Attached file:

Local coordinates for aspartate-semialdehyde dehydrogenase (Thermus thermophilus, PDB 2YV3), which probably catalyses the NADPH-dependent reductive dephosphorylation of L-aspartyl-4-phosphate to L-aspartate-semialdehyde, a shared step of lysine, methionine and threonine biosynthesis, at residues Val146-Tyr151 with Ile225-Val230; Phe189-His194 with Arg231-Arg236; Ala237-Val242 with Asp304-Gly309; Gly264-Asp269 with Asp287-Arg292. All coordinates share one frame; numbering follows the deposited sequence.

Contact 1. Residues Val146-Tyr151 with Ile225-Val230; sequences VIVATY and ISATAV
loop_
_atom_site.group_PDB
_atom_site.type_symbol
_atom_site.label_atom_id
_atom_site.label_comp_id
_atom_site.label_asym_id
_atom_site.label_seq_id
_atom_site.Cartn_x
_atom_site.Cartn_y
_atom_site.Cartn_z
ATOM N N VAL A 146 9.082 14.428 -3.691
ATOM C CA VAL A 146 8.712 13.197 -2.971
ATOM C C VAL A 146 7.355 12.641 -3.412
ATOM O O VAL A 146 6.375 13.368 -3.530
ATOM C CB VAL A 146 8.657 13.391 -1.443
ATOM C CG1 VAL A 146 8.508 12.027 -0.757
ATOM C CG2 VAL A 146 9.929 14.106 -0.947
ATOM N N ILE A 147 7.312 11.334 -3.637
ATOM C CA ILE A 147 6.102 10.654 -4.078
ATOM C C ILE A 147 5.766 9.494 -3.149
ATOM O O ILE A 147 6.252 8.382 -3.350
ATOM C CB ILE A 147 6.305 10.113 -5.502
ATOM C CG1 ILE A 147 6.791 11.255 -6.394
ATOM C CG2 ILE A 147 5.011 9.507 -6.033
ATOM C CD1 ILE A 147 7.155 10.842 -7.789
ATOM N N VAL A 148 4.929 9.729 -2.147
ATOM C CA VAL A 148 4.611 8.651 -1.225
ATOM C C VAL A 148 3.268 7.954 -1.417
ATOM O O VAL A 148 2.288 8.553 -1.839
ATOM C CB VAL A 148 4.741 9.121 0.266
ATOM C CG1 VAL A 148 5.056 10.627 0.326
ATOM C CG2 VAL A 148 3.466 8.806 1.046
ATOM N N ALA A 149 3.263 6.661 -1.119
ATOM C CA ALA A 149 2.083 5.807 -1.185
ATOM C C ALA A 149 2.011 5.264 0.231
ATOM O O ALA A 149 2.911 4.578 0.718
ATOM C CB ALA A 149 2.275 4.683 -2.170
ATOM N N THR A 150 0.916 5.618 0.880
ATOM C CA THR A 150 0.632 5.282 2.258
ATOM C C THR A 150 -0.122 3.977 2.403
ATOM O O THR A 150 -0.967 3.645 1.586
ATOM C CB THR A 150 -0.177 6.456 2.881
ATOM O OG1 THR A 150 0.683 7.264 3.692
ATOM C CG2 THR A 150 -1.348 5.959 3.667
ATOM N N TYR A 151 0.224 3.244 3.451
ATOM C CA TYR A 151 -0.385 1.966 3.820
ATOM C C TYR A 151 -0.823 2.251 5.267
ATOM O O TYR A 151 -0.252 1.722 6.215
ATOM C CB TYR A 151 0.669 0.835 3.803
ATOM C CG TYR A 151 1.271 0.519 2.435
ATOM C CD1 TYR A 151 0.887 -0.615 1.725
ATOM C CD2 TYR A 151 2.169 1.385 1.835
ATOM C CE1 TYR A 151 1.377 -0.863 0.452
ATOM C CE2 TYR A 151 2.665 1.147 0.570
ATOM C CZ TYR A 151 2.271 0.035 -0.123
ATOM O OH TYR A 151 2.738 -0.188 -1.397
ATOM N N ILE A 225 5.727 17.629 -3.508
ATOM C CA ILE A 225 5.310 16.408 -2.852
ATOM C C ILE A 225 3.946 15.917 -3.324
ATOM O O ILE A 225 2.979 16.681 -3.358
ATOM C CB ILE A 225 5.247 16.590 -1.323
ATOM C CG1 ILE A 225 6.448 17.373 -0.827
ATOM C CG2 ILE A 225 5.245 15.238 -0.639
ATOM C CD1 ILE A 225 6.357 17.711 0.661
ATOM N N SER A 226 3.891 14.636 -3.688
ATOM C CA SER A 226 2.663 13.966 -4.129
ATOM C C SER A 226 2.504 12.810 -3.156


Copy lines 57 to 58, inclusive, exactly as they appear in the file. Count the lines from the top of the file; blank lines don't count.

ATOM C CZ TYR A 151 2.271 0.035 -0.123
ATOM O OH TYR A 151 2.738 -0.188 -1.397